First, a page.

The Board of Taxation (the Board) released a consultation guide for the review of the income tax residency rules for individuals.
We reported here that in July 2018 the Government announced the release of the Board’s report on, and support for, reforming the tax residency model for individuals. The Board is now seeking further consultation contained on the key recommendations in its earlier report.
The new residency tests would be designed to give greater certainty, remove complexity, and ensure integrity. Consistent with its first report, the Board considers a primary bright-line test for both inbound and outbound individuals together with, where needed, a secondary ‘factor’ test is appropriate.
The Board suggests adopting the relatively common global standard of a 183-day test under which an inbound individual will automatically become a tax resident if they are present in Australia for 183 days or more in any 12-month period.
For outbound inbounds who may be ceasing residency, the Board may recommend a different bright line test but have not included any recommendations as to the specific number of days at this stage.
Individuals who do not satisfy any of the bright-line tests, must apply a secondary test known as the ‘factor test’.
The preferred model for the factor test is to adopt a list of relevant factors to ensure simplicity and certainty. The Board will examine tests used by other countries and seeks consultation on which factor or blend of factors is preferred. It is also considering applying a weighting or points style system to the factors such that an individual would require a certain number of ‘points’ to be regarded as a resident or non-resident.
The factors include:
time spent in Australia – a day’s test;
immigration status such as citizenship or permanent residency status;
whether the individual’s family is largely located in Australia;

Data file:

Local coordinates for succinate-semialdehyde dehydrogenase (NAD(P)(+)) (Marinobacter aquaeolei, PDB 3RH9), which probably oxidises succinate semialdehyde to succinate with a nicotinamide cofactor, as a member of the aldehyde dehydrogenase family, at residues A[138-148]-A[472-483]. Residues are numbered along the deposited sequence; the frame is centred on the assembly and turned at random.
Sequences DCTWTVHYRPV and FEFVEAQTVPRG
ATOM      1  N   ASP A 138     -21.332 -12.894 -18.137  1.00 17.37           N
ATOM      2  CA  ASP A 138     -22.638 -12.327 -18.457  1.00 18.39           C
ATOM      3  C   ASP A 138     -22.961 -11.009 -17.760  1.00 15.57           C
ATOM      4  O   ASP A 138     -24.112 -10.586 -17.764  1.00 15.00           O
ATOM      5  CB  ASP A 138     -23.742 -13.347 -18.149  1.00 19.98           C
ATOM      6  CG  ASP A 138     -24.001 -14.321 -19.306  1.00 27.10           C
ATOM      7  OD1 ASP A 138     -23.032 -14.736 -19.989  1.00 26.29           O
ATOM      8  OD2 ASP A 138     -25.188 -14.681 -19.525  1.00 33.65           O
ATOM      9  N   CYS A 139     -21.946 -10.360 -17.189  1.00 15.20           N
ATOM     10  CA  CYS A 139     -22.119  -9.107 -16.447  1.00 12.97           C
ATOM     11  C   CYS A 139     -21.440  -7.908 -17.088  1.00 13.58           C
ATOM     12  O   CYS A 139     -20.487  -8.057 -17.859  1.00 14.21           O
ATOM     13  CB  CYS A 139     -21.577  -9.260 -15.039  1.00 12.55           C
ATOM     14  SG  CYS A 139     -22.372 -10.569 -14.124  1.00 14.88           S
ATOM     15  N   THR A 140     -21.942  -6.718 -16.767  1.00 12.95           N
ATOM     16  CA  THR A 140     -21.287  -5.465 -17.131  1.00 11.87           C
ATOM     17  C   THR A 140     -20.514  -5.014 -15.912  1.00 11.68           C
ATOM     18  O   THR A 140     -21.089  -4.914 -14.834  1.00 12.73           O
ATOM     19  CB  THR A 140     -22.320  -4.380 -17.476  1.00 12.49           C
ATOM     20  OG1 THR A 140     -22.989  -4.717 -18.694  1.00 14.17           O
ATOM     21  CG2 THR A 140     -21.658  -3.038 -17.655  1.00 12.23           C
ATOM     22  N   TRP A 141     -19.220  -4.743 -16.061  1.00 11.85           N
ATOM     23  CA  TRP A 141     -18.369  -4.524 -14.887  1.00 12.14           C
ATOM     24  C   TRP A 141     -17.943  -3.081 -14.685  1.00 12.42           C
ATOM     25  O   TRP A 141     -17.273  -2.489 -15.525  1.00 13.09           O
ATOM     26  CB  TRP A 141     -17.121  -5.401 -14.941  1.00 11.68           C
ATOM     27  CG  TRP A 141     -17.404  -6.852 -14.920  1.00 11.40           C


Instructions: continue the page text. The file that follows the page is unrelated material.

whether the individual has readily accessible Australian accommodation (owned or rented) that the individual uses; and
economic ties such as employment or business interests.
The Board also intends to introduce anti-avoidance measures so that individuals remain Australian residents unless and until their tax residency status is established in another jurisdiction. This is targeted to prevent ‘residents of nowhere’.
Other options the Board is considering include reforming the outdated residency superannuation test in the current rules as well as implementing part-year residency rules without creating further complexity or uncertainty.
Importantly, none of the above measures are currently law and may not become so depending on the outcome of the consulting and political processes. Notwithstanding this, submissions from advisors, industry, and key stakeholders will influence the final recommendations of the Board. If you would like to make a submission or have any questions in relation to the individual tax residency rules, please contact us at Sladen Legal.
Special Counsel | Accredited specialist in Tax Law
M +61 407 821 157 | T +61 3 9611 0176
Level 5, 707 Collins Street, Melbourne, 3008, Victoria, Australia